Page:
probably AI solves that for you, by generating another 50 classes and applying even more to your n levels of nested divs.

      • digging 31 days ago
        Surely I'm not the only one who finds tailwind insanely easy to use, but I see so many people bashing it every day it baffles me.

        Who cares if a div has 15 classes? When writing React, I spend pretty minimal effort creating, debugging, or modifying TW classes, especially when using `classNames` so I can break them into logical chunks. The hardest part is... oh, I get it.

        The hardest part is when other people do a shit job of organizing their classes and I have to dig through them. But an LLM isn't going to solve that problem, only an actual, intelligent algorithm to standardize class arrangement would help, like prettier for tailwind classes.

        • satvikpendem 31 days ago
          > Surely I'm not the only one who finds tailwind insanely easy to use

          It's a write-only DSL for CSS, easy to write but hard to then read and edit afterwards, which is a problem that you're blaming on a skill issue while it's a problem inherent to Tailwind's philosophy itself. Just use CSS Modules at that point.

          • mcpar-land 31 days ago
            I never understood this sentiment. Once you get past a dozen or two dozen classes being used all over your codebase, CSS becomes the write-only language to me. I don't know where this class is being used, so I won't edit it. With tailwind, I can see every style and I know exactly where it's going to be applied (to the element it's on). I find it much easier to read.
            • digging 31 days ago
              For sure, but they're talking about CSS modules, where styles are isolated to components at build time.

              CSS modules are critical in a large web app for those rare styles you can't accomplish with Tailwind, but for the vast majority of styles I do not want to be hand-writing them. Plus, unless you're extremely strict about using CSS modules, you don't escape the horror of styles being inherited from global classes - on the other hand, a robust library of utility classes like Tailwind makes "inline" styling so easy you're likely to end up with almost no hand-written CSS anywhere.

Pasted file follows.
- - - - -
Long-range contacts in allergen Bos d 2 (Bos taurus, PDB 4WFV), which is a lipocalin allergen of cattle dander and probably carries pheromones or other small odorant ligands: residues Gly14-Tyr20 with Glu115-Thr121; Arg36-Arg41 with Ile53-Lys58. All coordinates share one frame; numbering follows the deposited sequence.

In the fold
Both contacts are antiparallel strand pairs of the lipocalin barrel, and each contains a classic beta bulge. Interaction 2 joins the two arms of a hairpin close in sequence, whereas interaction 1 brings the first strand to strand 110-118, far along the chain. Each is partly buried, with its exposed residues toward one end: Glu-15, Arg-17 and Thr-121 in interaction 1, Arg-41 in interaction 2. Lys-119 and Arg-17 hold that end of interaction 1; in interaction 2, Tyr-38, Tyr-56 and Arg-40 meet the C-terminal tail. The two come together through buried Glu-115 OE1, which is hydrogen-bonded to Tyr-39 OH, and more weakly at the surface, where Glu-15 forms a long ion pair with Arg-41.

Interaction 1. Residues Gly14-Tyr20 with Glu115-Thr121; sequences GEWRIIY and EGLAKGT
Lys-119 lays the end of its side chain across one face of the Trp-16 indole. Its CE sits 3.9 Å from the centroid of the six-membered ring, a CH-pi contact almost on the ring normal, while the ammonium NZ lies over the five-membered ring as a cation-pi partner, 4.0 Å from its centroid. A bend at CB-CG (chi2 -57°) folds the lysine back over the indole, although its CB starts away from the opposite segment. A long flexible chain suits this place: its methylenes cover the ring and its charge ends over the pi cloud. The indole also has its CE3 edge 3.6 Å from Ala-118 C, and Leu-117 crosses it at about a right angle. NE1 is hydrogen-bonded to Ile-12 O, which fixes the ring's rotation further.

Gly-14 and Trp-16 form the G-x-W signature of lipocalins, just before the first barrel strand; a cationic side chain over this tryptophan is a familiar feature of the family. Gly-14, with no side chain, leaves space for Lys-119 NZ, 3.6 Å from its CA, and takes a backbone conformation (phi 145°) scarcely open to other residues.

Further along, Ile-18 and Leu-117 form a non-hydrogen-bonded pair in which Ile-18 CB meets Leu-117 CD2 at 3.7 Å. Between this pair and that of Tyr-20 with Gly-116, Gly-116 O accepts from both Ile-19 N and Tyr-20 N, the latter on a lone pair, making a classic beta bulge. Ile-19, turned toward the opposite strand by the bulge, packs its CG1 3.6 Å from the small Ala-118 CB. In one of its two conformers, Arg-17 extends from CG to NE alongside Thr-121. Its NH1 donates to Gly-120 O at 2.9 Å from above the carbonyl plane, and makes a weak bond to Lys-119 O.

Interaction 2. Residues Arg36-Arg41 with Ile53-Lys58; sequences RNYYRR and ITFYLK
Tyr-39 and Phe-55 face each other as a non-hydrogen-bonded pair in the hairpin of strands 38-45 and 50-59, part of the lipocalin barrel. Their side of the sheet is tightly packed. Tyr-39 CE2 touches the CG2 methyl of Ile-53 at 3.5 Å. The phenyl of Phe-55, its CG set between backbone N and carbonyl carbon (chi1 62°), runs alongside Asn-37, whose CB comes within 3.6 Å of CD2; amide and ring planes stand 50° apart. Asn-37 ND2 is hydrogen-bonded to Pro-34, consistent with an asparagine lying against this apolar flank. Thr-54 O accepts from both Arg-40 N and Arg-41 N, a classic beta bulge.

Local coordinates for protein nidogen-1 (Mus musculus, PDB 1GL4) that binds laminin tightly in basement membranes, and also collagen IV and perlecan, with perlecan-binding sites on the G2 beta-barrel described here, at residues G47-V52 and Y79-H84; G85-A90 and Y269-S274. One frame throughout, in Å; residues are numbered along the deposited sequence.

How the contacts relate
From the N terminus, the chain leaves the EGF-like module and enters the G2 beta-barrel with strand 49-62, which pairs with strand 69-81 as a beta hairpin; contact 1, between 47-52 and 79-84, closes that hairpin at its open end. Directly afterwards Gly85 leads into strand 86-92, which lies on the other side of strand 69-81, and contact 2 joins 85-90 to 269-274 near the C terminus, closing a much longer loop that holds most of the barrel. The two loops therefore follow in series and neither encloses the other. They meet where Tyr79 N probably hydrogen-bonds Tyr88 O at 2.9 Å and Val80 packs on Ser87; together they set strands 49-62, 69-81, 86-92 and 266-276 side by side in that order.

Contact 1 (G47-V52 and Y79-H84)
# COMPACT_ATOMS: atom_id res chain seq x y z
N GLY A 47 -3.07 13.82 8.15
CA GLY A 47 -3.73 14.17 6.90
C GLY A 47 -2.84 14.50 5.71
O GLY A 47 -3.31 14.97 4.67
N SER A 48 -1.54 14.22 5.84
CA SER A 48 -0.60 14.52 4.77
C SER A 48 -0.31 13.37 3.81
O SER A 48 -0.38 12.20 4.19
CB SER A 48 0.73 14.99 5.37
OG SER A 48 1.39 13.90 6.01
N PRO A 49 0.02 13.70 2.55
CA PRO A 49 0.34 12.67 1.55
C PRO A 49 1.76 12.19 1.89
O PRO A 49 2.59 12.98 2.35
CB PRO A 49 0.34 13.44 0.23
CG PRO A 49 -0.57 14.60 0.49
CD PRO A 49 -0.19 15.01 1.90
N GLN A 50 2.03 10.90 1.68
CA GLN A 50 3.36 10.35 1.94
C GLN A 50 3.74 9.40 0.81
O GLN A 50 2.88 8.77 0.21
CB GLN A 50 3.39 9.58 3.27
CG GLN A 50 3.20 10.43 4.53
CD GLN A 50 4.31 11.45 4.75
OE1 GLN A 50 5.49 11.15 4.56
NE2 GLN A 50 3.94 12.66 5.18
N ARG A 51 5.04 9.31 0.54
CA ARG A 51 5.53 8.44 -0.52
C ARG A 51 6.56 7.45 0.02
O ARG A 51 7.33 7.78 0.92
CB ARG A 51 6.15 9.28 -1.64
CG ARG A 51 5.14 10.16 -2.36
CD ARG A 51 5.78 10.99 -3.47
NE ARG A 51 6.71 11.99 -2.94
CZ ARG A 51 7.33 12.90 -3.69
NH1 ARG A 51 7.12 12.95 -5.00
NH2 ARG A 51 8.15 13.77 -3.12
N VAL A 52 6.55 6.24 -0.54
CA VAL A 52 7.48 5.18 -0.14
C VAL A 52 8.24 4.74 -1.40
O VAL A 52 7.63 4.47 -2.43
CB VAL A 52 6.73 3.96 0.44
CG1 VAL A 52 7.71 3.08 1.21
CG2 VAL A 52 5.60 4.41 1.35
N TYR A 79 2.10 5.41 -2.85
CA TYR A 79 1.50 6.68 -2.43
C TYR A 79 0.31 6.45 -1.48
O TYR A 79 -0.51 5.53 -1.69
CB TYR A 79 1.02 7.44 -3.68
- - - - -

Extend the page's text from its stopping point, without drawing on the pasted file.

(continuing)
• digging 30 days ago
            > blaming on a skill issue

            No I'm not, I'm blaming it on the lack of organizational framework. I expect people to leave a mess if there's no guideline; there are more ways to do a thing wrong than to do it right.

            > hard to then read and edit afterwards

            No, that's what I'm saying. It's quite easy to read and edit - when organized. Maybe I'm the first person to invent conceptual organization of utility classes?? In which case I ought to just make a plugin for it.

            Also, Tailwind has first-class support for grouping utility classes, such that `.button` can apply 15 different styles at once if that's your preference. So, you know, the exact same as regular CSS.

        • otherme123 31 days ago
          I tried, but it's not for me. I found myself proud of styling a button, before noticing that I spent an hour. A lot of classes are almost plain Css attributes, so you just ask yourself "why am I doing this instead of writting the Css myself, like in the old days?" It's a tell that people is making money by creating a new Bootstrap on top of Tailwind, and calling it "components". Or AI assistants.

          That said, if you enjoy Tailwind, good for you!